Okechukwu Nnodim, Abuja
A total of 239,834 Nigerians who were displaced by the activities of insurgents in Adamawa, Borno and Yobe states are still living as refugees in neighbouring countries of Cameroon, Republic of Chad and Niger Republic.
According to the National Emergency Management Agency, over 100,000 displaced Nigerians reside in Niger, while the second largest number of refugees were in Cameroon.
Quoting from a recently released humanitarian intervention report by NEMA, the agency’s Head for Media and Public Relations, Mr. Sani Datti, in a statement issued on Monday said, “There are presently 20,804 displaced Nigerians living in the Republic of Chad; 80,709 in the Republic of Cameroon; and 138,321 in the Republic of Niger.”
He noted that about 29,581 displaced Nigerians who fled their communities in Adamawa, Borno and Yobe states to Republic of Niger and Cameroon voluntarily returned last year.
Datti stated that 13,046 Nigerian returnees came from Niger Republic in May 2015 and were received in Geidam, Yobe State.
According to him, between April and December 2015, NEMA received about 16,595 Nigerians who voluntarily returned from Cameroon through the Sahuda border crossing area near Mubi, Adamawa State.
Datti said, “Some of the Nigerians that fled to neighbouring countries of Niger, Chad and Cameroon were provided with humanitarian relief support by the Federal Government of Nigeria through NEMA, to alleviate their suffering.
“The displaced Nigerians have also received humanitarian support from the host governments, the United Nations High Commission for Refugees, the host communities and Nigerian citizens living in the three host countries.”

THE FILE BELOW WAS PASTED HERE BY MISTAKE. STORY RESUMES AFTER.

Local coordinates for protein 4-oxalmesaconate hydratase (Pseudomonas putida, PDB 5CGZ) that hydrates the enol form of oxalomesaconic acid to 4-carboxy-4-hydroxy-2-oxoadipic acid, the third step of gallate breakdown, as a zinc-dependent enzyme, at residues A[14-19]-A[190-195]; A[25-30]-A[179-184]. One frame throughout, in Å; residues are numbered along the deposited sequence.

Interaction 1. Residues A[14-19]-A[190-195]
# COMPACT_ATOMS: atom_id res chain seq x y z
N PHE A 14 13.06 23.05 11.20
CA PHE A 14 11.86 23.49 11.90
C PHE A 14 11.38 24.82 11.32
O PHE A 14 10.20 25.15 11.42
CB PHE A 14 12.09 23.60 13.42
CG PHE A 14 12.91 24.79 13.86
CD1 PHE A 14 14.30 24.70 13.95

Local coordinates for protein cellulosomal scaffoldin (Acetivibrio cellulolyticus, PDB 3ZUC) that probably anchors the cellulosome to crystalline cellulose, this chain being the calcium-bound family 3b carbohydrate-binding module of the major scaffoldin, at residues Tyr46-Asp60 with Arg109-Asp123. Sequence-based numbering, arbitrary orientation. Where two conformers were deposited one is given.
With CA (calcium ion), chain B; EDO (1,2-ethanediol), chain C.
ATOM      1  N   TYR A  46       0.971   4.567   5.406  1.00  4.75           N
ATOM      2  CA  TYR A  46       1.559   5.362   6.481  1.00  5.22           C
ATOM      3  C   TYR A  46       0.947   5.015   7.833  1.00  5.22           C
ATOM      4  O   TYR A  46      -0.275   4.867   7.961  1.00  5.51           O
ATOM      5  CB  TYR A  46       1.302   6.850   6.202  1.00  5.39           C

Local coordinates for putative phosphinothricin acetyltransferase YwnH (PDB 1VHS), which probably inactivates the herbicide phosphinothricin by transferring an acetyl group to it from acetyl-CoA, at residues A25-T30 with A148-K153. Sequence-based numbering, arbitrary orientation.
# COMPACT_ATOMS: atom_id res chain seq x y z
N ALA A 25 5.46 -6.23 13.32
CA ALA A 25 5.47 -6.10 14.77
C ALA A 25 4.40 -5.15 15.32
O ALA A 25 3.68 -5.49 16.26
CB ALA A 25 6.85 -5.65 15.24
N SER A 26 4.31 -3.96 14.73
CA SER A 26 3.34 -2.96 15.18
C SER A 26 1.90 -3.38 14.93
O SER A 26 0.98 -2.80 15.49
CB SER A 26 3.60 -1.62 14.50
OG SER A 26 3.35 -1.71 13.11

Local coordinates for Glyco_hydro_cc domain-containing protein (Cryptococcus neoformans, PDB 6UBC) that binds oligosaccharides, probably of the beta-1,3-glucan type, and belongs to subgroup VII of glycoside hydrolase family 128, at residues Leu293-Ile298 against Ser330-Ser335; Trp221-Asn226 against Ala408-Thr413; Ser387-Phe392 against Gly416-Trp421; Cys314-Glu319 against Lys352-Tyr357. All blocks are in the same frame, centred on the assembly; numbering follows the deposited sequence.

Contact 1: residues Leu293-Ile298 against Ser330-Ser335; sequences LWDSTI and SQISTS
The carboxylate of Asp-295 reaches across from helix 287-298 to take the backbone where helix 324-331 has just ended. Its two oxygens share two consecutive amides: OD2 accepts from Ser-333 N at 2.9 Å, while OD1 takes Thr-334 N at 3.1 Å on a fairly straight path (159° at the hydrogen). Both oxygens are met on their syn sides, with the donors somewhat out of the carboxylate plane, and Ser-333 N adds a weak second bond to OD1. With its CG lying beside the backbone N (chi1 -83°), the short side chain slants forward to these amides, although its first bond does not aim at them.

Datti noted that the agency adopted a monthly Humanitarian Coordination Meeting, a forum which consists of relevant Federal Government agencies, UN systems and international non-governmental organisations.
The forum, he said, undertakes analysis on causes of humanitarian situations, conducts need assessments, identifies and provides humanitarian interventions based on its respective mandates.
“The report added that due to the successes recorded by the Nigerian military with the support of Multi-National Joint Military Task Force in the fight against Boko Haram insurgents, the humanitarian dashboard is fast changing,” Datti said in the statement.
He noted that focus was gradually shifting towards reconstruction, rehabilitation, resettlement, recovery and dignified return of IDPs back home, while the process for the return of Nigerian refugees from neighbouring countries were equally on-going.
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Okechukwu Nnodim, Abuja